For those of us who intently watch the Supreme Court of Canada, 2016 was not a banner year for criminal law. (That is, with one big exception.)
Overall, the SCC issued just 56 decisions in 2016. From what I can tell, this is the court’s second-smallest annual output in the modern era.
More importantly — at least when it comes to my purposes — of those 56 decisions, 23 were in criminal cases. But if we take away the 11 brief oral decisions issued from the bench, that leaves just 12 fully reasoned written judgments. That is a low total.
And, of these, few were particularly memorable.
Granted, R. v. Anthony-Cook provided some long-awaited guidance on joint submissions. And R. v. Villaroman clarified the proper approach to circumstantial evidence. But while providing helpful restatements, neither of these changed much of anything. However, one case did change a lot.
R. v. Jordan, which rewrote the rules for unreasonable delay under s. 11(b) of the Charter, has already had a huge impact on how the criminal courts process cases, and its impact is certain only to deepen in the coming year.
The “transitional period” for pre-Jordan charges still in the system will comprise an ever-smaller proportion of the courts’ case flow.
The hard caps set by Jordan will more and more be the reality to which courts, Crowns and defence counsel will have to orient themselves. I expect that the litigation action will be in the judicial definition of what counts as an “exceptional circumstance” in the context of all the scenarios not considered explicitly in Jordan.
With significant cases being stayed for delay — including two murder cases I’m aware of — it won’t be long until the courts of appeal will need to sort out what it all means. The Supreme Court will eventually need to weigh in as well. But I expect that won’t happen in 2017.
I am hard-pressed to identify many criminal law blockbusters likely to be argued in the year ahead. It’s too early to say whether the court’s overall criminal law output will exceed 2016’s languid pace, but it’s clear that the flood of challenges to the Harper tough-on-crime agenda has largely dried up. These accounted for some of the court’s most significant criminal law decisions over the past decade.
The Liberal government has introduced legislative change in respect of some provisions that had generated a lot of litigation (the victim fine surcharge comes to mind) and committed to making reforms in respect of others (marijuana chief among them).
One of the most significant criminal law issues that’s going to confront the court early this year implicates society’s evolving relationship to technology rather than any particular government policy.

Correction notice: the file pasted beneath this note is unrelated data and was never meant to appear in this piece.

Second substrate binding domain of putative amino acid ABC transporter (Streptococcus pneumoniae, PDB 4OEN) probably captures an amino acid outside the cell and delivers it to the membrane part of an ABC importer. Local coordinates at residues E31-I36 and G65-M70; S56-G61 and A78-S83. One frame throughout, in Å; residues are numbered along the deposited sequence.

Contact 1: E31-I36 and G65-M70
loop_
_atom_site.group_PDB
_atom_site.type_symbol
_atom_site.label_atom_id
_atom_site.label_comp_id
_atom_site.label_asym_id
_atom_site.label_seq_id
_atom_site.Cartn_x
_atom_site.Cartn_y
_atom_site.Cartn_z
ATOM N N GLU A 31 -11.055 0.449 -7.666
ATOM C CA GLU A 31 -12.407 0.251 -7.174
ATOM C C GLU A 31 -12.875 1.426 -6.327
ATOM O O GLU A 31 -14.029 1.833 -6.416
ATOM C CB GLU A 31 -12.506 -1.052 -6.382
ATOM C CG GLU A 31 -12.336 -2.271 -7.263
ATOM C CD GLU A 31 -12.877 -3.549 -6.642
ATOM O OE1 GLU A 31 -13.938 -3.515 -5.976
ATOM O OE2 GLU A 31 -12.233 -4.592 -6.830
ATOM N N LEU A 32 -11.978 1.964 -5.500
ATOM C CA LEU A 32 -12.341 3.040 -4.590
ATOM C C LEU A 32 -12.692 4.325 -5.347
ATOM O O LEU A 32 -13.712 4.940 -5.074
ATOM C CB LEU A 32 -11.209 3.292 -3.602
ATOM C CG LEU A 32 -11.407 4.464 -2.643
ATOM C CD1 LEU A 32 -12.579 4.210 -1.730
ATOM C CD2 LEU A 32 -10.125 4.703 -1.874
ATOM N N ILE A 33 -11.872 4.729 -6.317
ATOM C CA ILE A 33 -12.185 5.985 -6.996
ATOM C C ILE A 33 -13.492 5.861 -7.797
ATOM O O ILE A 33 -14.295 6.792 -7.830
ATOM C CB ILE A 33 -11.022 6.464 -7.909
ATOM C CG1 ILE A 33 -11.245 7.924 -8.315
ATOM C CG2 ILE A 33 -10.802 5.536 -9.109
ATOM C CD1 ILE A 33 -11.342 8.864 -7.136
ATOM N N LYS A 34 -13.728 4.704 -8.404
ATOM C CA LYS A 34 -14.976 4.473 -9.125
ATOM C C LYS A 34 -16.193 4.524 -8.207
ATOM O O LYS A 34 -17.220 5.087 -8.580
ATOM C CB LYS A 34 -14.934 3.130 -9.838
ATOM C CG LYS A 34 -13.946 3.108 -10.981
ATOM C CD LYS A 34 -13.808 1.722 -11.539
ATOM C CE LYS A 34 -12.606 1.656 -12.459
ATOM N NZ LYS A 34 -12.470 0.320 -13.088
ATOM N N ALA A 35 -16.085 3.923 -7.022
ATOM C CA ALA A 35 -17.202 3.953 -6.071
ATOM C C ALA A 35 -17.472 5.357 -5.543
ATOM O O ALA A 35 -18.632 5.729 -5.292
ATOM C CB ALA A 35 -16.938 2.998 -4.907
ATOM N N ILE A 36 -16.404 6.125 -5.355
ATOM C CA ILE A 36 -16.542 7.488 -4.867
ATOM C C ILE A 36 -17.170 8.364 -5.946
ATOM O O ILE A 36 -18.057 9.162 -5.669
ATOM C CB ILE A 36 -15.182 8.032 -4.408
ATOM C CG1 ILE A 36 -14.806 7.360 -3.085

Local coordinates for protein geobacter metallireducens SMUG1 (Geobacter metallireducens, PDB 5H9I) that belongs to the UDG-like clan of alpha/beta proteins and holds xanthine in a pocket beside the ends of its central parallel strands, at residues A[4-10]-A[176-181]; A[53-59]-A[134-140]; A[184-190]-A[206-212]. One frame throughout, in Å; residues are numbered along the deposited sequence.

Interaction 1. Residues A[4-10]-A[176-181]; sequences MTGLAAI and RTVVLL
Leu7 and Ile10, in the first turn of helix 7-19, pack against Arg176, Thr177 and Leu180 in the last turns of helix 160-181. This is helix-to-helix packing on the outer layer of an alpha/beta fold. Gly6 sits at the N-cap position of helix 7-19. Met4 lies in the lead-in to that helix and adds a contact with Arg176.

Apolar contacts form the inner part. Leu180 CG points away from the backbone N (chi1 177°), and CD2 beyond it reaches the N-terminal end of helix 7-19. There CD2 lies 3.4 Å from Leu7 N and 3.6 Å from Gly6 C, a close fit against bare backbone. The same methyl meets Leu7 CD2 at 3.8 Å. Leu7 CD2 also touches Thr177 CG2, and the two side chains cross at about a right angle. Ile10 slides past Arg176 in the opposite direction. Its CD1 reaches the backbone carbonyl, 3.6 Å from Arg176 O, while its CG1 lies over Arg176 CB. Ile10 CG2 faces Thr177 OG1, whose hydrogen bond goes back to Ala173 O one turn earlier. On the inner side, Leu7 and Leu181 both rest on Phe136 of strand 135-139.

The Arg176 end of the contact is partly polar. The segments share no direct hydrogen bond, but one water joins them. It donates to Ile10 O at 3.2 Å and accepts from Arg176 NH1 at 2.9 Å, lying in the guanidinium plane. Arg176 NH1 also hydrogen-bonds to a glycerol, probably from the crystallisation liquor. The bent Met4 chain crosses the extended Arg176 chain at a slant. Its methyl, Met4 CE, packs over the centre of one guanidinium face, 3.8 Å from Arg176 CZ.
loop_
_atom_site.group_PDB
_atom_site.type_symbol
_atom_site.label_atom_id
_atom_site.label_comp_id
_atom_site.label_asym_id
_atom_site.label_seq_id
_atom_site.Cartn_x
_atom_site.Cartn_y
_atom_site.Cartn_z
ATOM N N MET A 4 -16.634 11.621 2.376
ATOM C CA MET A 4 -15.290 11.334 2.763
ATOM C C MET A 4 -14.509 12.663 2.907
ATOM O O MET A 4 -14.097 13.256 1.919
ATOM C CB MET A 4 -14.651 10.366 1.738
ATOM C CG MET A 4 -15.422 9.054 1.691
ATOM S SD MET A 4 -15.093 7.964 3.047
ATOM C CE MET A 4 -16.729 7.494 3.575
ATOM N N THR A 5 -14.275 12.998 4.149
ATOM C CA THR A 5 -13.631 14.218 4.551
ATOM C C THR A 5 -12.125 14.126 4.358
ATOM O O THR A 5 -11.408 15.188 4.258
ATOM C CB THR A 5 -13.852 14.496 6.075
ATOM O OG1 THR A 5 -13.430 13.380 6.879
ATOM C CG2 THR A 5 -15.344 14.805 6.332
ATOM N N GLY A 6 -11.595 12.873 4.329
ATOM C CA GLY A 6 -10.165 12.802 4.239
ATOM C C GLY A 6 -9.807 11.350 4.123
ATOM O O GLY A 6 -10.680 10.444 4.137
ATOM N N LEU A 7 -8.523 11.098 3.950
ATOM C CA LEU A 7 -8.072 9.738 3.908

In R. v. Marakah, a divided Ontario Court of Appeal decided that a person who sends a text message to someone else retains no reasonable expectation of privacy in the content of that message. The B.C. Court of Appeal had earlier taken the contrary view, and it was joined by Justice Harry LaForme dissenting in Marakah.
The reality is that it’s harder than ever to distinguish between what people want to keep private and what they want to disseminate. Most people probably entertain contradictory feelings and expectations about what they commit to the electronic ether. It falls to the courts to make policy judgments about what level of privacy people ought to be entitled to insist upon, which may be a very different thing from what people actually expect.
On the extradition front, in the Republic of India v. Surjit Singh Badesha, et al., the court will review the decision of a divided B.C. Court of Appeal refusing to send a person to face trial in India. The majority thought there was too great a risk that the accused would be subject to torture or neglect by Indian authorities.
The fact that the person sought is accused of a particularly notorious “honour killing” only adds to the general interest in the case. On a doctrinal level, it pits the general trend toward a hands-off comity-based approach to extradition against the increasing pressure on the judiciary (since at least the Omar Khadr saga) to be more vigilant about human rights abuses abroad.
In R. v. Peers, the court will consider the limits of the s. 11(f) Charter right to a jury trial. On its face, that provision guarantees a jury trial in any case where the accused is liable to five years imprisonment. But what if the accused faces, say, four years and a $1-million fine? Does the fine somehow get added to the imprisonment to produce a total punishment that is “more severe” than five years in prison? I doubt it, but the court weighing in on a Charter provision that hasn’t yet received much judicial scrutiny is always a noteworthy occasion.
These are all significant if not exactly earth-shaking cases. My hope for 2017 is that most of the real action on criminal law policy will be in Parliament — where it really belongs. The federal government has been dragging its feet on some long-promised reforms. While marijuana legalization does appear to be in the offing, the delay in getting rid of Harper-era mandatory minimum sentences is a real concern.
Solving that problem — for instance, by way of a generally applicable “escape hatch clause” — is not impractical. I hope the federal government will resolve to tackle this and other eminently solvable issues in the year to come.
Matthew Gourlay handles criminal and regulatory matters at Henein Hutchison LLP with an emphasis on appellate litigation. He’s available at email@example.com.